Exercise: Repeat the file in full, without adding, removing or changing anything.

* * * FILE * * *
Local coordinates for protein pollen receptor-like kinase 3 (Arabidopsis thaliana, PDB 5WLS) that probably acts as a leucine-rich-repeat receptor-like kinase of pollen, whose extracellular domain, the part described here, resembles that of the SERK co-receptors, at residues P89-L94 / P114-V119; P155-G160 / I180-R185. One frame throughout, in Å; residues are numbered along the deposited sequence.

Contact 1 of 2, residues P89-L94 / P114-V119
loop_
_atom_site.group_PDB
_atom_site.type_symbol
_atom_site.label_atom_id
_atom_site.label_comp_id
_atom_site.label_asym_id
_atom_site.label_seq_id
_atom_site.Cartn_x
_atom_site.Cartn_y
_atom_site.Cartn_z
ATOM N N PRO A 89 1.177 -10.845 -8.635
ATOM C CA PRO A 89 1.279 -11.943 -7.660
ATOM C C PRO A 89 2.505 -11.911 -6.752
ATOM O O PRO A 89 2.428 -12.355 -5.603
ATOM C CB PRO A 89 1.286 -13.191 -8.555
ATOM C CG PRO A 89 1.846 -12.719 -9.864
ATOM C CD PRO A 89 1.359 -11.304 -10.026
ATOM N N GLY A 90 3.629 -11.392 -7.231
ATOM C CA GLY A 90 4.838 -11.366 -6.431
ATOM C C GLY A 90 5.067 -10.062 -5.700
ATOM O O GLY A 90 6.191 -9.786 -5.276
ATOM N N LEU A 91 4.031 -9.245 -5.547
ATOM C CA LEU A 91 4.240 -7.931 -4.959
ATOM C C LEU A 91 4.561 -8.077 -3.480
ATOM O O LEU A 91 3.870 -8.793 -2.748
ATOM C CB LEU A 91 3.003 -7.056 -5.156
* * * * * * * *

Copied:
Local coordinates for protein pollen receptor-like kinase 3 (Arabidopsis thaliana, PDB 5WLS) that probably acts as a leucine-rich-repeat receptor-like kinase of pollen, whose extracellular domain, the part described here, resembles that of the SERK co-receptors, at residues P89-L94 / P114-V119; P155-G160 / I180-R185. One frame throughout, in Å; residues are numbered along the deposited sequence.

Contact 1 of 2, residues P89-L94 / P114-V119
loop_
_atom_site.group_PDB
_atom_site.type_symbol
_atom_site.label_atom_id
_atom_site.label_comp_id
_atom_site.label_asym_id
_atom_site.label_seq_id
_atom_site.Cartn_x
_atom_site.Cartn_y
_atom_site.Cartn_z
ATOM N N PRO A 89 1.177 -10.845 -8.635
ATOM C CA PRO A 89 1.279 -11.943 -7.660
ATOM C C PRO A 89 2.505 -11.911 -6.752
ATOM O O PRO A 89 2.428 -12.355 -5.603
ATOM C CB PRO A 89 1.286 -13.191 -8.555
ATOM C CG PRO A 89 1.846 -12.719 -9.864
ATOM C CD PRO A 89 1.359 -11.304 -10.026
ATOM N N GLY A 90 3.629 -11.392 -7.231
ATOM C CA GLY A 90 4.838 -11.366 -6.431
ATOM C C GLY A 90 5.067 -10.062 -5.700
ATOM O O GLY A 90 6.191 -9.786 -5.276
ATOM N N LEU A 91 4.031 -9.245 -5.547
ATOM C CA LEU A 91 4.240 -7.931 -4.959
ATOM C C LEU A 91 4.561 -8.077 -3.480
ATOM O O LEU A 91 3.870 -8.793 -2.748
ATOM C CB LEU A 91 3.003 -7.056 -5.156